Input Filtering
Input filtering is a step specifically associated with the search query, but you should keep in mind that anything you do to the data you're indexing, you should also do to the text that will be querying the index. It's a simple matter of proper matching and data integrity. The best way to make sure that the query input matches the format of the indexed text is to use the same filter chain, implemented with Zend_Filter. I would suggest the following filter chain for a beginner:

$filterChain = new Zend_Filter();
$filterChain->addFilter('StripTags')      // no html tags, no malicious code
               ->addFilter('Alnum')          // only alphanumeric text
               ->addFilter('StringTrim')     // remove extra whitespace
               ->addFilter('StringToLower'); // self-explanatory

If you're comfortable with regular expressions, Zend_Filter_PregReplace is also a viable option for more advanced string manipulation. I would suggest implementing this filter chain as a custom class, but you could also write your own custom filter if you're comfortable with it and know exactly what you want. Let's assume we'll be using a custom filter, because it m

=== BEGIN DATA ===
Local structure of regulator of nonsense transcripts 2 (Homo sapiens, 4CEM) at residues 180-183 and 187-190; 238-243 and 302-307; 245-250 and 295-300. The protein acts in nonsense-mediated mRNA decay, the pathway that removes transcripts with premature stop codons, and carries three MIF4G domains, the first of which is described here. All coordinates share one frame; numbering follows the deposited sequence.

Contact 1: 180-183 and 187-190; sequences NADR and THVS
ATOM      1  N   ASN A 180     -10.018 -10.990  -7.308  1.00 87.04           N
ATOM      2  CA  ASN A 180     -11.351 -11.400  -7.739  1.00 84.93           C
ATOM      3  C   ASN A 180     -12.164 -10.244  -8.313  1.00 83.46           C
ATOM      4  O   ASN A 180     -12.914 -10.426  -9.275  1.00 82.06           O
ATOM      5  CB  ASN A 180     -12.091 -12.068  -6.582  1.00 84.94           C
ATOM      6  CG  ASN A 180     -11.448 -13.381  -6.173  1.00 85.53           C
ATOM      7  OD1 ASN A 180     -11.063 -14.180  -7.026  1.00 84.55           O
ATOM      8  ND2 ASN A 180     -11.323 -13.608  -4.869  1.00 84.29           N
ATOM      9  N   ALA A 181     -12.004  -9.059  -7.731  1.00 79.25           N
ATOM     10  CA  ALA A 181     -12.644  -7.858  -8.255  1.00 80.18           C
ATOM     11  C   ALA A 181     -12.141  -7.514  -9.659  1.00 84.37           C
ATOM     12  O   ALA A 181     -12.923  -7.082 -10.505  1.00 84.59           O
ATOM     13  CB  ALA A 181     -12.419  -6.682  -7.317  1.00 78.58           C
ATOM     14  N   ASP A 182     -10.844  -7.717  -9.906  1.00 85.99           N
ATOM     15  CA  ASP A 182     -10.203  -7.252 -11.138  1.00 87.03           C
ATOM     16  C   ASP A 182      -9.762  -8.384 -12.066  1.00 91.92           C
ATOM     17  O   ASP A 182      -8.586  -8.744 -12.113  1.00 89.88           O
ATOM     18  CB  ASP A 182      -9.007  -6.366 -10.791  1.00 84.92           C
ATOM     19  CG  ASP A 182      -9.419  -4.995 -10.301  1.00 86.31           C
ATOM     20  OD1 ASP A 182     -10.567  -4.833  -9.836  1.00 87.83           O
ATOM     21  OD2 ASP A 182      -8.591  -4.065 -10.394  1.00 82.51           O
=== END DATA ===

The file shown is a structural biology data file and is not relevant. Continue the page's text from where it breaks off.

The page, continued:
akes it easier to use across various classes. Here's how that filter would look.

class My_Filter_Searchable extends Zend_Filter
    public function filter($data)
        $filterChain = new Zend_Filter();
        return $filterChain->filter($data);